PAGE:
The boats of gold, silver and silk

Here is the story of the boats of gold, silver and silk. Once upon a time, there was a prince who had three sons. The eldest wanted to go and seek his fortune; his father thought it wasn't worth it since he was already quite rich himself.

boats of gold, silver and silk

Boats of gold, silver and silk

The son asked him for his blessing, begged him to make him build a golden boat so that he could go. As soon as it was in his possession, he put it in the water and embarked. He arrived in a town where, with the help of a few young boys, he lifted his boat out of the water and carried it to a shed near the room he rented in an inn. He asked the innkeeper for a bag and walked to the arena to buy some meat.

As he passed the king's palace, he noticed a sign announcing that the king had hidden his daughter inside and that whoever found her could marry her. The young man entered with the idea of achieving it. The king warns him that if he does not manage to find his daughter for three days, he will have her walled up. The young man nevertheless decided to undertake the research… did not find the princess, and was therefore walled up.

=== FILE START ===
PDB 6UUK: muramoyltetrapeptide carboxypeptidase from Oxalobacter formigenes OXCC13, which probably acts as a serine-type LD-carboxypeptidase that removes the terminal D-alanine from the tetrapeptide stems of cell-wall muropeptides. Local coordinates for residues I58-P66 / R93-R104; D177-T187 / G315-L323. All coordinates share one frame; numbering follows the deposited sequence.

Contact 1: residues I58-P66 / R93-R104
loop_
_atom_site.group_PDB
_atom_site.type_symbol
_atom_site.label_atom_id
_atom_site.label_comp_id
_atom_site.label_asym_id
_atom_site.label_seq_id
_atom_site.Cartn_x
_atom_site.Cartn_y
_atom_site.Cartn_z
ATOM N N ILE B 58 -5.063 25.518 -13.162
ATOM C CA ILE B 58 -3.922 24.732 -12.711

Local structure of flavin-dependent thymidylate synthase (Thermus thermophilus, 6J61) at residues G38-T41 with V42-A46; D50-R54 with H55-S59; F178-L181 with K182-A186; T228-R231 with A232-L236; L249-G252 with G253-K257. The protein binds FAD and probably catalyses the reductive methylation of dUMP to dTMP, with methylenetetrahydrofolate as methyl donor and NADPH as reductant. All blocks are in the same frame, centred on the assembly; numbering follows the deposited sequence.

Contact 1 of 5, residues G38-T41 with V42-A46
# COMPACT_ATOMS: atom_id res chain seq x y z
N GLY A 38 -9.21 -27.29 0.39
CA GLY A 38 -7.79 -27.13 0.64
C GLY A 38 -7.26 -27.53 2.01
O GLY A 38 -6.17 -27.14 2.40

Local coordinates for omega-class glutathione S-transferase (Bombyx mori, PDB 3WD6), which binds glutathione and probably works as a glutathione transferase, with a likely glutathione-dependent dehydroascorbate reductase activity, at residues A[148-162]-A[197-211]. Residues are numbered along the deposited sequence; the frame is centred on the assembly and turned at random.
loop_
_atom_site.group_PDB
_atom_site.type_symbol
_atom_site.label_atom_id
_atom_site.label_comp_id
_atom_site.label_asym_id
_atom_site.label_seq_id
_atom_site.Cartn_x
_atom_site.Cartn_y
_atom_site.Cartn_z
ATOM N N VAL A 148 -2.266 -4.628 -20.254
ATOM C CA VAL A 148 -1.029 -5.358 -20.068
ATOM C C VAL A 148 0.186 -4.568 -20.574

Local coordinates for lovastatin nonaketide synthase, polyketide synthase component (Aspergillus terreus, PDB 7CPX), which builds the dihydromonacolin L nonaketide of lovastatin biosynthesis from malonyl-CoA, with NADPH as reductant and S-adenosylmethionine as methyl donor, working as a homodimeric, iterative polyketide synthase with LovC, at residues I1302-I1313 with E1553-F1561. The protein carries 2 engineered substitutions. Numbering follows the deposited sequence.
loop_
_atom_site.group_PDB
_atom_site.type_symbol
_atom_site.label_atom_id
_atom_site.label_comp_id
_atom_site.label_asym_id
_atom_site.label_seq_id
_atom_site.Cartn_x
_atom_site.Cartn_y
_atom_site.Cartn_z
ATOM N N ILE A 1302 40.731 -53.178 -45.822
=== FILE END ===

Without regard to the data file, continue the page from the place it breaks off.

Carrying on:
The father and the two brothers did not see him return, the younger decided to go in search of him and he asked his father to make him build a silver boat; As soon as she was armed, he got on board and went in search of his big brother. During his trip, he stopped at the same inn as himself and as soon as he saw the golden boat in the shed, he knew his brother was nearby. He took a bag to fetch meat from the arena and saw the same sign as his elder.